Labour defends plan for affiliated councillors

Photo: ODT files
Photo: ODT files
The Southern Labour chairwoman says Dunedin has nothing to fear from the rise of politically aligned councillors.

Ruth Chapman was commenting as the New Zealand Labour Party's Dunedin North and Dunedin South electorate committees prepared to select candidates for local body elections.

The party is planning to stand one candidate each in elections for the DCC, the Dunedin ward of the Otago Regional Council and the Otago ward of the Southern District Health Board.

Nominations closed on April 30 and potential candidates will make their cases to a panel representing the city's electorate committees during a closed-door meeting today.

The successful candidates are expected to be announced within days.

Ms Chapman would not say how many nominations had been received, except that it was a small number, and nor would she comment on the identities of those vying for selection.

She was happy with the level of interest and with "the calibre of people putting their names forward".

It was the first time since the 1980s Labour had stood candidates in local body elections in Dunedin, so the party was "just taking it one step at a time and being a bit cautious around our processes".

The initiative has already prompted concerns from some incumbent city councillors, who expressed concerns about party-affiliated councillors taking directions from Wellington.

That was despite Green Party councillors Aaron Hawkins and Marie Laufiso already having seats at the table, while Cr David Benson-Pope - a Labour Party member and former Cabinet minister - stood as an independent.

Ms Chapman said people were free to vote against a party-affiliated councillor if they did not like the move, but the aim was to clearly signal candidates' values and principles to voters.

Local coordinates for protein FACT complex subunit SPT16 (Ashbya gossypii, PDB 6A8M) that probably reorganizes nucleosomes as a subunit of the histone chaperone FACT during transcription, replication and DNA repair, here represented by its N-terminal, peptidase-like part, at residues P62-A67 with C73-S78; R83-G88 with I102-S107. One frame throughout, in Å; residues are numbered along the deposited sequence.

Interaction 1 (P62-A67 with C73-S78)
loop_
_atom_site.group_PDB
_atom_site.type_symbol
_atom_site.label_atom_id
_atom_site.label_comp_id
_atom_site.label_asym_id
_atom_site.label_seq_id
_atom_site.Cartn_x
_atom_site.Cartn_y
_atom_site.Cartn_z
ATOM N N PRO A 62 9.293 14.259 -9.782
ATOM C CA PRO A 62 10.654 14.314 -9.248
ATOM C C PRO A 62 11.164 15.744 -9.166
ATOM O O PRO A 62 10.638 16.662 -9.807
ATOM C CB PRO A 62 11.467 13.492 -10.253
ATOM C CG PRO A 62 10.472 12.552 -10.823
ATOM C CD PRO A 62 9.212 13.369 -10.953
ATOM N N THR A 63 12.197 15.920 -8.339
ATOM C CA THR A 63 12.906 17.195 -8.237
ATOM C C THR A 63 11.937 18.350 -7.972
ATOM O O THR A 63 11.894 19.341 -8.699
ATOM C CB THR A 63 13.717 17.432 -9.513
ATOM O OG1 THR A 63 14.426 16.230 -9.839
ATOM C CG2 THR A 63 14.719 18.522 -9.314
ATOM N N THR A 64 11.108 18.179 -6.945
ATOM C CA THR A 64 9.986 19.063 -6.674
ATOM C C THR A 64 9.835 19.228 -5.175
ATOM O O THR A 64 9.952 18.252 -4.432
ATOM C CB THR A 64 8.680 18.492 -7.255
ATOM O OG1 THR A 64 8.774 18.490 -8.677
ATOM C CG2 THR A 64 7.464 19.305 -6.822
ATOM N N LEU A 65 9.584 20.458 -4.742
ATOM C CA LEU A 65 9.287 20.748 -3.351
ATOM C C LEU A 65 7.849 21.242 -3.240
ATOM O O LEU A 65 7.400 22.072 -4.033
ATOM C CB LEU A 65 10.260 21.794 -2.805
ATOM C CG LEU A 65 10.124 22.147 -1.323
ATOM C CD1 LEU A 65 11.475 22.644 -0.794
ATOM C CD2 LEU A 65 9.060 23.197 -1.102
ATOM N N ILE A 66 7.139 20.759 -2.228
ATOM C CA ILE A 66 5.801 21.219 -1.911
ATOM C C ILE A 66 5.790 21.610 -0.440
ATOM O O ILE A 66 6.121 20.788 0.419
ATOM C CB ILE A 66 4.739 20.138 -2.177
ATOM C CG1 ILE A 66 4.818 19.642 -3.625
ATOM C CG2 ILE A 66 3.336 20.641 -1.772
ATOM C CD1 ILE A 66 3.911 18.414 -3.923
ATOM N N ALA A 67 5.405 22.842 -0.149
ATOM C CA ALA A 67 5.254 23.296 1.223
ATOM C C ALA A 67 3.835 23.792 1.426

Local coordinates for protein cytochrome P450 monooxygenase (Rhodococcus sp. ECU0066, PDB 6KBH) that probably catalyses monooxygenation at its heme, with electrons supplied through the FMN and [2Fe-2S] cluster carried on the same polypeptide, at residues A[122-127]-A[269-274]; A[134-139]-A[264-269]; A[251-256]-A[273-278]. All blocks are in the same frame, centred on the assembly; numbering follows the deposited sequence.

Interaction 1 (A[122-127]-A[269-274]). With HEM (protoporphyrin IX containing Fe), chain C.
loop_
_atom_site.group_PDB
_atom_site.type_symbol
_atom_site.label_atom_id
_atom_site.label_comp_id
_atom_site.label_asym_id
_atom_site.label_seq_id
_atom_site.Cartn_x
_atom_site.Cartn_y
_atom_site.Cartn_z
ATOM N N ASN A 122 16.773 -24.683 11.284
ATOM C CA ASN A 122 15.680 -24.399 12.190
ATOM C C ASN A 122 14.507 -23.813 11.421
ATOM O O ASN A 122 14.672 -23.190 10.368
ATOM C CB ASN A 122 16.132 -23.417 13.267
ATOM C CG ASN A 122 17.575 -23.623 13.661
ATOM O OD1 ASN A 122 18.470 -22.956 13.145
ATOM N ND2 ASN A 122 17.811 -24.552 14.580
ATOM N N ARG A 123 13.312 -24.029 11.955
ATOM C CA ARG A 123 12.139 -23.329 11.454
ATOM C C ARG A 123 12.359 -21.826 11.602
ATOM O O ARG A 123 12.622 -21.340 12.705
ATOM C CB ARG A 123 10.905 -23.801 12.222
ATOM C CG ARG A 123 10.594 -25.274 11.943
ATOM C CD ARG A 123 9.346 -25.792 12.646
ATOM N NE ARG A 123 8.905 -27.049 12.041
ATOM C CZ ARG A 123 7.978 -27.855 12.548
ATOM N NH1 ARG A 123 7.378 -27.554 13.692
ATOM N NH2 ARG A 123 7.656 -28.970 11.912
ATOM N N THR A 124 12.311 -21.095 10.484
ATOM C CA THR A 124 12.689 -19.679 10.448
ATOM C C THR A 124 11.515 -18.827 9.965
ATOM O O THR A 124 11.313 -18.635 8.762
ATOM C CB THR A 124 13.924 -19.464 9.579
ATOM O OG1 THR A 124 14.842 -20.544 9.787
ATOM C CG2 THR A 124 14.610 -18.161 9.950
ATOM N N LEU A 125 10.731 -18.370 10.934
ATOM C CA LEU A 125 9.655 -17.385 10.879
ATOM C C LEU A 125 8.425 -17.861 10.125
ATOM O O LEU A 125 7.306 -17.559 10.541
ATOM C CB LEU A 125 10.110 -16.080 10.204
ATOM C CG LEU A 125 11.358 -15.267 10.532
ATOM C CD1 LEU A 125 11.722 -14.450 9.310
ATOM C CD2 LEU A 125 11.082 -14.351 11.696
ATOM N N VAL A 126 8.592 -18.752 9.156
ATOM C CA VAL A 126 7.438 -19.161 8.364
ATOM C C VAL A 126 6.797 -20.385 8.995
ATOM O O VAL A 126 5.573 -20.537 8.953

That was useful to help cut through the clutter of a local body election, when voters had to select from numerous candidates.

"They [voters] welcome the fact there are some candidates who have nailed their colours to a mast."

The party also believed local government was a "very important" part of the democratic system, as citizens were often affected the most by decisions made at a local level.

But that did not mean a Labour city councillor would be operating under instructions from Wellington, she said.

Councillors would be aligned with the general policies of the party, on issues like the provision of social housing, but "there is no system where the party sends out a weekly bulletin saying `this is how you're going to vote'," she said.

The decision to stand a Labour candidate for the DCC would not create difficulties for Cr Benson-Pope either, she said.

"David is a sitting councillor who is choosing to stand as an independent. We're happy with that. We're proposing to put up another candidate, he's happy with that. End of story."

Comments

Great idea! It's hard to find out where most DCC councillors are coming from and this makes voting much easier for those who do not follow local politics closely. We don't want people chosen just because they 'look good' or have a familiar name. I wonder how many voted for the ORC councillor who has the same name as a NZ film star?

 

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